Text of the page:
Desires and Expectations for the Federal Budget

By André Marchildon

By André Marchildon

The federal budget is to be tabled next week on March 19th. The budget is always a great opportunity for governments to change the narrative and to focus on their priorities. The Liberal government is in particular need of this after a full month of unflattering stories related to their handling of the SNC-Lavalin issue. Most governments in an election year make lavish promises to the electorate with new programs, additional funding for existing programs and/or tax cuts, all in the hope of being re-elected. What makes this budget somewhat unique is that the Liberal government has been essentially presenting election year budgets every single year since they were elected. Since the Liberals have come to power the deficit has been nearly $20 billion, much higher than the maximum $10 billion a year and a return to balance budget by 2019 that the Liberals promised during the last federal election.

Everyone is looking for something different in the budget. Young families might be looking for more generous tax rebates, seniors often look for more health care funding and small businesses reliably make the case for a reduction in the small business tax. As a graduate student with a small income, in good health who doesn’t yet have a family, you might wonder what I am looking for in this budget. After all, I don’t pay any taxes and I hardly utilize any federal government services. What I am looking for in this budget is not what will necessarily benefit me in the short term, but rather what I think will improve my lifestyle and Canada as a whole in the long term. There are three items I am looking for in this budget: a path towards a national pharmacare system, a detailed ambitious transit plan and a path towards a balanced budget.

As Canadians, when we get asked what we are most proud of, a common response is our universal health care system. Yet, our health care system only covers the prescription needs of Canadians when they are admitted in a health institution such as a hospital. How exactly can this be described as universal health care? While most Canadians get a large portion of their prescriptions covered by private insurance, not all Canadians are so lucky. This would increase expenditures for the federal and provincial governments, but these expenses are currently being incurred by individuals and businesses alike. In fact, it has been reported that a federal pharmacare system could reduce the cost of providing prescriptions to Canadians since the federal government would have a greater purchasing power than the provinces, territories and private insurers have on their own. A national pharmacare system will not happen overnight but this federal budget should set the groundwork to make it a reality.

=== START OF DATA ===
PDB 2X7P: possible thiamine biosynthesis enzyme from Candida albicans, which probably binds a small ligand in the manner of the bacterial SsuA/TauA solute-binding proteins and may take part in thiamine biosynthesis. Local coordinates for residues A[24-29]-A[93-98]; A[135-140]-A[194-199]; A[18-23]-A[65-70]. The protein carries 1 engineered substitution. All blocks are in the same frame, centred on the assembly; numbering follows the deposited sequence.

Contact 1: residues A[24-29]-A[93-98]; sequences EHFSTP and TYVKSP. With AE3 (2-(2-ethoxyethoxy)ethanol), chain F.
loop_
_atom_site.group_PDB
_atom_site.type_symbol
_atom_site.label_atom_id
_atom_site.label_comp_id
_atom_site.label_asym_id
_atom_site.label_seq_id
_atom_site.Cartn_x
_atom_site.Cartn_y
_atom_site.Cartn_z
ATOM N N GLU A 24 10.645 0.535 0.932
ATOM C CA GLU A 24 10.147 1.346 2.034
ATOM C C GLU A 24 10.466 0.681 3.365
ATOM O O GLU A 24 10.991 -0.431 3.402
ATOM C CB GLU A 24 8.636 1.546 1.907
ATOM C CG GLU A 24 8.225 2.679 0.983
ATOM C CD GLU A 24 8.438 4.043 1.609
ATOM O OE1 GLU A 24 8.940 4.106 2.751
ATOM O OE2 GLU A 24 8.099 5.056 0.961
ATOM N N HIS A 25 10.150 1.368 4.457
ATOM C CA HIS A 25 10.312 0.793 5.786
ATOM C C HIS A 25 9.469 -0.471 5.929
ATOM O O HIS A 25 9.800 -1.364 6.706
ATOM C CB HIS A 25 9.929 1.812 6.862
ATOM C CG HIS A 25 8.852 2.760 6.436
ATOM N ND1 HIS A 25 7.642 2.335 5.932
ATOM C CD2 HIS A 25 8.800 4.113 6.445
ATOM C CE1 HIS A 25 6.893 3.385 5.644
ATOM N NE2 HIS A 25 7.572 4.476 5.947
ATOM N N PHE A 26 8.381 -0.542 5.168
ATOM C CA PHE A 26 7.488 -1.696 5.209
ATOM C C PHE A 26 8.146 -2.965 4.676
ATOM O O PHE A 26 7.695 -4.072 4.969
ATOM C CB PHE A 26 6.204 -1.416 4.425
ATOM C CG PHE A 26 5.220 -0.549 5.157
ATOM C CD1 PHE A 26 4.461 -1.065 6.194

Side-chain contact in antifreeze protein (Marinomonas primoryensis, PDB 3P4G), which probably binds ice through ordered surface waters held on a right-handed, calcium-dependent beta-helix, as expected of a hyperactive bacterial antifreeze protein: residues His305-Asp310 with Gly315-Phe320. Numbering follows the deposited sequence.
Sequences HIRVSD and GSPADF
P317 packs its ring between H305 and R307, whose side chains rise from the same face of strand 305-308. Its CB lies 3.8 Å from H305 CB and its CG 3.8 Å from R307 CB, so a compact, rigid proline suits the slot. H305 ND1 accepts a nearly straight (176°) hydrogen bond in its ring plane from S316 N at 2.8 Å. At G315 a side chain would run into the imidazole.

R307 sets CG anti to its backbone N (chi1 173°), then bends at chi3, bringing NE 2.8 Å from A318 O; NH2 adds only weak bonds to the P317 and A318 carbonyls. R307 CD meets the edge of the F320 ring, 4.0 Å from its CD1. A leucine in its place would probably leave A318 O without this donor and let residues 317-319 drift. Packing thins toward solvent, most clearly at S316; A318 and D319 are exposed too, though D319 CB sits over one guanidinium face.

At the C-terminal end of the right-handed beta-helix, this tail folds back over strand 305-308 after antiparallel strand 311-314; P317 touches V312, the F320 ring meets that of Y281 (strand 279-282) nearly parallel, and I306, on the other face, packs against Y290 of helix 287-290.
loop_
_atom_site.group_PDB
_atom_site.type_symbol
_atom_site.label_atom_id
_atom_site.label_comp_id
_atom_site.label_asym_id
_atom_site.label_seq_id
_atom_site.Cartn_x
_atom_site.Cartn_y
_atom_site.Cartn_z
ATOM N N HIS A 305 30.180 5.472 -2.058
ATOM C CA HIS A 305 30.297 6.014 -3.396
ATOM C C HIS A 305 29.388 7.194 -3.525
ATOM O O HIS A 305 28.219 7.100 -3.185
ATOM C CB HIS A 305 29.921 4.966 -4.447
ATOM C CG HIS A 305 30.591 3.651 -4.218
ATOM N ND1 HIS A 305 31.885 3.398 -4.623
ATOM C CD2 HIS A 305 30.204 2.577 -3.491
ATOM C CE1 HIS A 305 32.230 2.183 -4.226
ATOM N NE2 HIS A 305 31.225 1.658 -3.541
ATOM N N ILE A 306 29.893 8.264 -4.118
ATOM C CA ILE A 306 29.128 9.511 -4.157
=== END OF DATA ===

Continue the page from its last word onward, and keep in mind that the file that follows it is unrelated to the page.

Transit is an integral part of any large city and is especially crucial for individuals with lower income that cannot afford the cost of purchasing and maintaining a vehicle. Any Torontonian such as myself that utilizes Toronto’s transit system will indicate it is very good, IF you live near one of the subway lines. Unfortunately, Toronto’s subway system has been neglected and underdeveloped for decades. The cost of improving a transit system can be immense and regrettably, cities have limited means to raise revenue to pay for these much needed improvements. This is why it is crucial for the federal government to play a larger role in improving transit in cities all across Canada. Even if this year’s federal budget promises additional funding for transit, by the time the plans are made and the subway line are operating, there is a good chance I will no longer live in Toronto. Nonetheless, I believe the development of transit systems is one of the most important investments Canada can make in its cities.

It is easy for governments in election years to use the public purse to bankroll their lavish promises. However, instead of using this budget to buy votes in the coming election the federal government should put forward a fiscally responsible budget that prioritizes the strategic long term benefits of the country. Running government deficits is not inherently bad, in fact it can serve an important purpose in stimulating the economy during a recession. The problem arises when governments abuse the use of deficits to increase expenditures without making difficult decisions such as increasing taxes or finding efficiencies (also known as making cuts somewhere else in the budget). Canada currently has a low debt to GDP ratio when compared to other G7 and G20 nations. To ensure that this remains the case it is important that Canada remains fiscally responsible and that begins with balancing the budget.

From the previous budgets and announcements of this federal government it appears likely that there will be a continued focus in investing in Canada’s infrastructure and this includes transit systems. The Liberals have also hinted at their interest in a federal pharmacare system, this might even be one of their key promises in the upcoming election. These promises, as well as many other ambitious ones, are likely to be made next week by Bill Morneau, Canada’s Minister of Finance. The question really is whether the government will use this budget to prioritize certain projects that will have lasting beneficial impacts or whether they will have a laundry list of promises to please all voters and neglect the deficit in the process. Based on the Liberal’s previous budgets, the latter looks nearly certain.

David Birnbaum